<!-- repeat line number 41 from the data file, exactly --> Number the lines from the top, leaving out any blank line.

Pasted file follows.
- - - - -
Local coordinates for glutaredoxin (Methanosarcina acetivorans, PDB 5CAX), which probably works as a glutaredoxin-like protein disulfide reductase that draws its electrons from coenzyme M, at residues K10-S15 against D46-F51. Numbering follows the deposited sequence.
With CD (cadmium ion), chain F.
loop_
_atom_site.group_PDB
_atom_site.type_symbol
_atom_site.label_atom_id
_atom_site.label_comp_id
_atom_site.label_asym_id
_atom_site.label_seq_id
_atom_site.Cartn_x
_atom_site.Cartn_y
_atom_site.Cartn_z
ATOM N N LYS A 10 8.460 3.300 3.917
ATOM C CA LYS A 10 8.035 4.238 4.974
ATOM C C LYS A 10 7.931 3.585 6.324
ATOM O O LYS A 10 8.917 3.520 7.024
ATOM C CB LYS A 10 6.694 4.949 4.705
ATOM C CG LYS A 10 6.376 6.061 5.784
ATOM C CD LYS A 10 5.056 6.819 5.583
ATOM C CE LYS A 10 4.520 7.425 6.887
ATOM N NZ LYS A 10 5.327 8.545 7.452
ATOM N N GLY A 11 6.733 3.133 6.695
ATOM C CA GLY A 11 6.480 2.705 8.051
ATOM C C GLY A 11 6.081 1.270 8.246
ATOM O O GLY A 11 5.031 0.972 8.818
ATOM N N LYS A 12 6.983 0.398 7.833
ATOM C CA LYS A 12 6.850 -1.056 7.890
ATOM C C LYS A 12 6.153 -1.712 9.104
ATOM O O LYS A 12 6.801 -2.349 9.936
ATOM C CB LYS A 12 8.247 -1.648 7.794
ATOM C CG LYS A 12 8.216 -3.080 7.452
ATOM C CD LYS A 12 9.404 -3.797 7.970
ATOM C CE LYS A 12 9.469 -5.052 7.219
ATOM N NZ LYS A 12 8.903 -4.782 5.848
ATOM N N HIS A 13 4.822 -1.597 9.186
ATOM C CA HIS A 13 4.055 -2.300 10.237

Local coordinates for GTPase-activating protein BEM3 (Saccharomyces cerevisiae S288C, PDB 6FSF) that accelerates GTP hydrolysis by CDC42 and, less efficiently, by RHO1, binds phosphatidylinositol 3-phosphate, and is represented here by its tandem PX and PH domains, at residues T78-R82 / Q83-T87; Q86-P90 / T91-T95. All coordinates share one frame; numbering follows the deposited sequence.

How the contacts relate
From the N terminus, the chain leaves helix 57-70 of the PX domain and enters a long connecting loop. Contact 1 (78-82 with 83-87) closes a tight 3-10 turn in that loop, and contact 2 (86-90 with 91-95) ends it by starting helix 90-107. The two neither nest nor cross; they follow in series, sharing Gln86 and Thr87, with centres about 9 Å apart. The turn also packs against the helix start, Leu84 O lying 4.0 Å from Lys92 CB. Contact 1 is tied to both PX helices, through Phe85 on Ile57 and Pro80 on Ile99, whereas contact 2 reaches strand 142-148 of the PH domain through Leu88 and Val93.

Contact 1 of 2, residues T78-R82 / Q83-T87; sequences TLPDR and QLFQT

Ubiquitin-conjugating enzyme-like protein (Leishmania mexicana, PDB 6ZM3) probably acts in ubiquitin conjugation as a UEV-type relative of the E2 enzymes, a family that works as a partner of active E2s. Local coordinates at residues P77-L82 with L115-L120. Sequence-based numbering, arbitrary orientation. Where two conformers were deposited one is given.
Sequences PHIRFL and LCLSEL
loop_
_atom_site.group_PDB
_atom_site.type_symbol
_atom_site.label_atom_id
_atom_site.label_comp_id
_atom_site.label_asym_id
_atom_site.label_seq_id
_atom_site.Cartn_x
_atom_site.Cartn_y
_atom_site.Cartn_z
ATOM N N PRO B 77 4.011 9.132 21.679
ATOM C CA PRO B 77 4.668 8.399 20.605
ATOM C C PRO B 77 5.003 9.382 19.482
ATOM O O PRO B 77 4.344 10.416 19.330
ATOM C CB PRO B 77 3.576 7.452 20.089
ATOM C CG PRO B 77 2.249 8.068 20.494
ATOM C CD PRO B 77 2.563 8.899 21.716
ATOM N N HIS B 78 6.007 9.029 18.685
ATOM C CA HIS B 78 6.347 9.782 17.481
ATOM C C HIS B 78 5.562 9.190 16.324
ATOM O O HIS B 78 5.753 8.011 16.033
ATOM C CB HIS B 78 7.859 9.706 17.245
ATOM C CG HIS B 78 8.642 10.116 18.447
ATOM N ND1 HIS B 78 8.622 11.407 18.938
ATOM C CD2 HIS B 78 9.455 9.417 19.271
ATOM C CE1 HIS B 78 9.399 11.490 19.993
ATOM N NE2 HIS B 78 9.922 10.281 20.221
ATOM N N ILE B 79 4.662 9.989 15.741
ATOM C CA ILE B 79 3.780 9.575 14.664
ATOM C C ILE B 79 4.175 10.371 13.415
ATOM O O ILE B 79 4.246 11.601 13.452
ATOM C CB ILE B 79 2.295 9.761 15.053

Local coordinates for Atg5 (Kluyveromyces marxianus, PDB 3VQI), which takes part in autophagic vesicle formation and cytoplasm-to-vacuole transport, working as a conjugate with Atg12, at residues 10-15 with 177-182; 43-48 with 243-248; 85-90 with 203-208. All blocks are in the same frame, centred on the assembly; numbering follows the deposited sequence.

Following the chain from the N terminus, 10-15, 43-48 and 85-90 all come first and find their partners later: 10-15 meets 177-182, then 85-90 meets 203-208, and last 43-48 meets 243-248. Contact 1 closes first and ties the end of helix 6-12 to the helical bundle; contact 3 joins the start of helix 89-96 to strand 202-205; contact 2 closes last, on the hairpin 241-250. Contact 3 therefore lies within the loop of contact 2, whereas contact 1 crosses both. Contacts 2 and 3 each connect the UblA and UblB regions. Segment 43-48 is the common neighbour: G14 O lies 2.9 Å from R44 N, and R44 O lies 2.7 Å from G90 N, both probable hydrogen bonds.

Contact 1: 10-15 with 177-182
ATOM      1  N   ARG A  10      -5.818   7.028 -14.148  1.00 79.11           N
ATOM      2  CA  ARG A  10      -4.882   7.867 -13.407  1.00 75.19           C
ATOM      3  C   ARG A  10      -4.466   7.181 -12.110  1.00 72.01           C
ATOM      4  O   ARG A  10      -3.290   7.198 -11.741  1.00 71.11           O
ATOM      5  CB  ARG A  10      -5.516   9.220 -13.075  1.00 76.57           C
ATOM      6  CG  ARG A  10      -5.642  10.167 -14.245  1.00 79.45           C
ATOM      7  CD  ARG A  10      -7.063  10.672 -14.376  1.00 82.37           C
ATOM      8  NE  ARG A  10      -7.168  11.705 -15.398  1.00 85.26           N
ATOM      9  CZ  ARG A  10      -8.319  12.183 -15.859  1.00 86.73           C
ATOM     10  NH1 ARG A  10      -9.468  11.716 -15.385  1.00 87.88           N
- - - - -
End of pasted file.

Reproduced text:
Ubiquitin-conjugating enzyme-like protein (Leishmania mexicana, PDB 6ZM3) probably acts in ubiquitin conjugation as a UEV-type relative of the E2 enzymes, a family that works as a partner of active E2s. Local coordinates at residues P77-L82 with L115-L120. Sequence-based numbering, arbitrary orientation. Where two conformers were deposited one is given.